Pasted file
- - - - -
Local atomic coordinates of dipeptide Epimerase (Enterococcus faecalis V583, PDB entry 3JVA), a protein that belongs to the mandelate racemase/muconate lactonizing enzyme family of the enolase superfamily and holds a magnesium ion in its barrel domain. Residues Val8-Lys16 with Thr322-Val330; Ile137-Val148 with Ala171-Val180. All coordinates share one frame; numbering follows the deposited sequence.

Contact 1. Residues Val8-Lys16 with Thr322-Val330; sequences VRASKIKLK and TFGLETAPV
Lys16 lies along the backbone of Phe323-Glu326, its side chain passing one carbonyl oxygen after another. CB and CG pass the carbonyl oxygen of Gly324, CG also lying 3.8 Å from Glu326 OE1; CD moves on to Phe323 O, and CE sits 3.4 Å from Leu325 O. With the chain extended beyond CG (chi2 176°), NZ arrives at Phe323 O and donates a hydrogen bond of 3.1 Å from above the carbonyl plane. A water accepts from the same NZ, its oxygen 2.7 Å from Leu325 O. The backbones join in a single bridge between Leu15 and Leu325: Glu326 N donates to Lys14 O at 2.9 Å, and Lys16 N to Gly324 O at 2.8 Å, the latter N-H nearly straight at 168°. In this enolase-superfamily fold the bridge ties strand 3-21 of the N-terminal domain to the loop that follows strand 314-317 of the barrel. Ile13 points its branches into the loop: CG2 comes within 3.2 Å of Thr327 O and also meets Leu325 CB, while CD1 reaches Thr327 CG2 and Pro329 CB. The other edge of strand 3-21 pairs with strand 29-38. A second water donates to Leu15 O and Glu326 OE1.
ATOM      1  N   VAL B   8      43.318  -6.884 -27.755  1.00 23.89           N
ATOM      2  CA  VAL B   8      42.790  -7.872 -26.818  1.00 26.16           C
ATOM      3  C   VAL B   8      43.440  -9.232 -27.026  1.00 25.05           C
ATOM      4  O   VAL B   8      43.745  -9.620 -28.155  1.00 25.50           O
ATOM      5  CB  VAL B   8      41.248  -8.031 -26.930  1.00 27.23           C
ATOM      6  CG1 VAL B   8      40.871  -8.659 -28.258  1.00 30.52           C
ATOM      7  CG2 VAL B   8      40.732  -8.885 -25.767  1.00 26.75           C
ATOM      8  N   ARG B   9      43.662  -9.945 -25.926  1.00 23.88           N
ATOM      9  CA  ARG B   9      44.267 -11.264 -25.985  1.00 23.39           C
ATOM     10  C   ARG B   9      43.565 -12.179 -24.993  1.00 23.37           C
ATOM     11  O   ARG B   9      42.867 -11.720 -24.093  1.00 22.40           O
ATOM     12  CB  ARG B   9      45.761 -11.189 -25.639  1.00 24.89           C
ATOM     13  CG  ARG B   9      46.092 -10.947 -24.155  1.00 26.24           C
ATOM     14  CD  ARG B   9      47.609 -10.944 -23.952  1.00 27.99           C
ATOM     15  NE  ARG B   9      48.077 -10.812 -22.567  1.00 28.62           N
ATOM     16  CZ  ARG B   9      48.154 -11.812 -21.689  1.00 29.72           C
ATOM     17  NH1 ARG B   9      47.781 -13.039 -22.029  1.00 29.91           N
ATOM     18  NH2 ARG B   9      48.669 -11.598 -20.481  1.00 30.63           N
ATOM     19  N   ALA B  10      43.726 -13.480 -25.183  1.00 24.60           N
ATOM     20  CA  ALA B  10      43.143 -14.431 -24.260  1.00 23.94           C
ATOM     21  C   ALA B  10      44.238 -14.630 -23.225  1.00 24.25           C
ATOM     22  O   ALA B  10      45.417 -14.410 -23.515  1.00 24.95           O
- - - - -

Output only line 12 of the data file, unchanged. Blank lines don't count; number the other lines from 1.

ATOM      9  CA  ARG B   9      44.267 -11.264 -25.985  1.00 23.39           C